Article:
If you're up-to-date on recent events and looking for something to read, keep an eye out for the upcoming Lawrence Wright novel called "The End of October." The novel comes out this April, and it is only a work of fiction. Wright doesn't intend for it to be a prophecy, but the novel appearing amidst the current outbreak of coronavirus doesn't seem to be a coincidence at all.
Filmmaker Ridley Scott asked Lawrence Wright a question. Scott had read the post-apocalyptic novel The Road from 2006 by Cormac McCarthy. The question that Scott asked Wright was "what happened?".
Scott wanted to learn how civilization crumbled and fell apart. He tried to find out why humanity could not preserve the social order and institutions that make us who we are when an inevitable disaster strikes.
Wright's outlook for the current pandemic of coronavirus does not match with the questions from the classic post-apocalyptic novel, which for most people, find it difficult to understand.
Wright on his 'prophetic' novel
While Wright was writing his novel, he came to appreciate how prideful and naïve we would have to be to think we, as humans, have escaped disease's wrath that nature keeps on throwing at us. In his recent novel, he puts a significant focus on quarantine.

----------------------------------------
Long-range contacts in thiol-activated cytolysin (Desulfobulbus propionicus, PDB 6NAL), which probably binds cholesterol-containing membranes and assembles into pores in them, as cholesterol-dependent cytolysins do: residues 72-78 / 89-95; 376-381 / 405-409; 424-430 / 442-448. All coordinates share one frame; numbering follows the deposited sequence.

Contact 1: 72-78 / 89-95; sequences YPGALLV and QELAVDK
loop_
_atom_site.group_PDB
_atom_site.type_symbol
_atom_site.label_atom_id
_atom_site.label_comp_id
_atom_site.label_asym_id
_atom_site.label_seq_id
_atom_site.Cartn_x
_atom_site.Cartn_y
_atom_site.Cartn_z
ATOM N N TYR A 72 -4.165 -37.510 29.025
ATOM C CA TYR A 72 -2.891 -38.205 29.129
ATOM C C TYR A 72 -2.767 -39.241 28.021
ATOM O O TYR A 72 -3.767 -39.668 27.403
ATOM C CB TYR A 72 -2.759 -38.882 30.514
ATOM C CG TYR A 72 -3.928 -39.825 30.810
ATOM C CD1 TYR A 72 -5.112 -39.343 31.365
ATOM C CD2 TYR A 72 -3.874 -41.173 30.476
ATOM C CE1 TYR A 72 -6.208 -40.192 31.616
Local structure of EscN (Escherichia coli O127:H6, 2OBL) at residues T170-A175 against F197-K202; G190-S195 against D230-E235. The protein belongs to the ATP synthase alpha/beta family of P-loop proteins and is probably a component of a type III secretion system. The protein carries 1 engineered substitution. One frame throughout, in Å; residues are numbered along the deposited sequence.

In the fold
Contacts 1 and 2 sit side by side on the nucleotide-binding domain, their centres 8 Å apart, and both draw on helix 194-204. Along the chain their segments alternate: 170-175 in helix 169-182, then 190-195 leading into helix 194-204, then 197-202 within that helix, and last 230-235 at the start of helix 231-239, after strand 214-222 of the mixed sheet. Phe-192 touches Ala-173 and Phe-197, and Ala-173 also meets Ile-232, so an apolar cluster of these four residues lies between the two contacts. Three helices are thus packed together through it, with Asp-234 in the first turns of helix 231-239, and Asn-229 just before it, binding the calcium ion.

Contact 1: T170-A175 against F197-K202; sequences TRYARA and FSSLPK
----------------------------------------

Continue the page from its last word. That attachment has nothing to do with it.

The primary virus of the novel breaks out during the annual Islamic pilgrimage, which people recognize as the hajj. The novel leads to Mecca being sealed off, while there are over three million pilgrims inside.
The novel may seem like a prophecy, but that's because of Wright doing his research.
Pandemics are like economic depressions and wars. They always leave marks in human history. If you look into the history of any civilization, you'll see that the struggle of the people back then to survive while living near each other is prominent.
The proximity of people makes it easier for pathogens to multiply. While Wright was researching his novel, how close humanity has come to being face to face with the threat of existential disease shocked him.
Is Wright's novel associated with coronavirus?
Wright's novel has influenza as the primary character of the story. Flu is a disease that scientists are still trying to conquer. It has killed several tens of thousands of people in America each year, while in the rest of the world, it has killed hundreds of thousands.
Wright wondered what would happen if a mysterious influenza strain popped up. He thought about the speed of the spread of the disease and the number of deaths it would cause.
The impact it would have on the entire world is challenging to determine. Scientists would have to allocate a majority, if not all, of their resources into developing a vaccine and cure.
While writing his novel, Wright was lucky enough to talk and consult with the courageous and ingenious health care workers and scientists on the front lines fighting the non-fictional virus that is threatening humanity as we know it.
He dedicates his novel to all the front liners, which are protecting the health and safety of our society while risking their health and safety.